Queensland is my home state. It’s the second largest in Australia. You can fit France three times over into Queensland and still have room, almost, for the United Kingdom. As I write, 75 per cent of Queensland is a disaster zone.
Floods have ravaged the state for more than a week, and now have reached a frightening, calamitous new stage. Nine people are dead, more than 50 missing. Entire townships have been wiped out. Roads are cut. Industry is at a standstill. The state capital of Brisbane is in various stages of evacuation.
Two add insult to injury, many of the affected areas were hit by devastating flooding only two years ago. And it’s still raining. The worst is yet to come.
I’m living in Melbourne now, texting my friends, checking Facebook and email, watching the nightmare unfold on the TV and the news websites, watching the red dots of flood spots spread like acne across a map of Brisbane as they follow the river towards the sea.
It’s a dichotomy of nature that not long ago, Brisbane’s water situation was dire, much of the state was gripped in drought. In Western Australia, suspected arson-lit bushfires have claimed four. This is Australia, it seems: fire and flood and drought and very few easy breaks.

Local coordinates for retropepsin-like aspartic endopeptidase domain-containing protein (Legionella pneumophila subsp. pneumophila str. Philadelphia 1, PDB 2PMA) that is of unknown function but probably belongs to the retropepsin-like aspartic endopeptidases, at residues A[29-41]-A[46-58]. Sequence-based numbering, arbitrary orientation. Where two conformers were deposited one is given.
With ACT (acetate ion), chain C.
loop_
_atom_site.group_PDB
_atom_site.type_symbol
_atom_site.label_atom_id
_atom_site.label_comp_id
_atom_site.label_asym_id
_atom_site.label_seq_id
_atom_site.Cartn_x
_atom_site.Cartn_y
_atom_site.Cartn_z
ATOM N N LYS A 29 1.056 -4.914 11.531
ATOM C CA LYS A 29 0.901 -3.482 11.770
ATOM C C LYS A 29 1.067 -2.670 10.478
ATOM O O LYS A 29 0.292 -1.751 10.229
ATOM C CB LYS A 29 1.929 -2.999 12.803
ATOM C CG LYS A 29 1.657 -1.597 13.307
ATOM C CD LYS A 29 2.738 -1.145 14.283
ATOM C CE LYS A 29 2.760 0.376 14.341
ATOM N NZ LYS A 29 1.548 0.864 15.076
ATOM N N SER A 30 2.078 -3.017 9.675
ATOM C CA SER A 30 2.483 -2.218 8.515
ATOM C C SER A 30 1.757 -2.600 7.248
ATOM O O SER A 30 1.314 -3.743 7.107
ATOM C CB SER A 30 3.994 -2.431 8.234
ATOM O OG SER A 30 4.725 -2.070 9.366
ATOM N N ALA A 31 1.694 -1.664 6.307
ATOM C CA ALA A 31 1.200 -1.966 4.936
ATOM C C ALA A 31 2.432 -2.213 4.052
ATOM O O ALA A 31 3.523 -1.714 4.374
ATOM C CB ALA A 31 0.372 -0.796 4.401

The comments sections of the newspaper websites are home to venal, despicable inanities, the kind of sneering and posturing that makes you want to poke the writer in the eye.
Fortunately, the majority of the country is showing its kinder colours. Charity coffers are being well supported, all tiers of government are doing what they can. There are choppers in the air and the prime minister is on the ground, sharing the hurt and helping to shoulder the burden of not just survival, but recovery.
There are several aid providers taking online donations: this is one of them — www.qld.gov.au/floods
It’s not over yet. The body count will rise, the number of houses inundated will rise, the misery and disruption will rise. The damage will take years to repair, the economy … well, the impact of all those flooded and unworkable mines is already being felt on the global market. And along with all that, hopefully the compassion will also rise. That the towns and the state will recover, I have no doubt; it’s just a question of how long. This is, after all, Australia.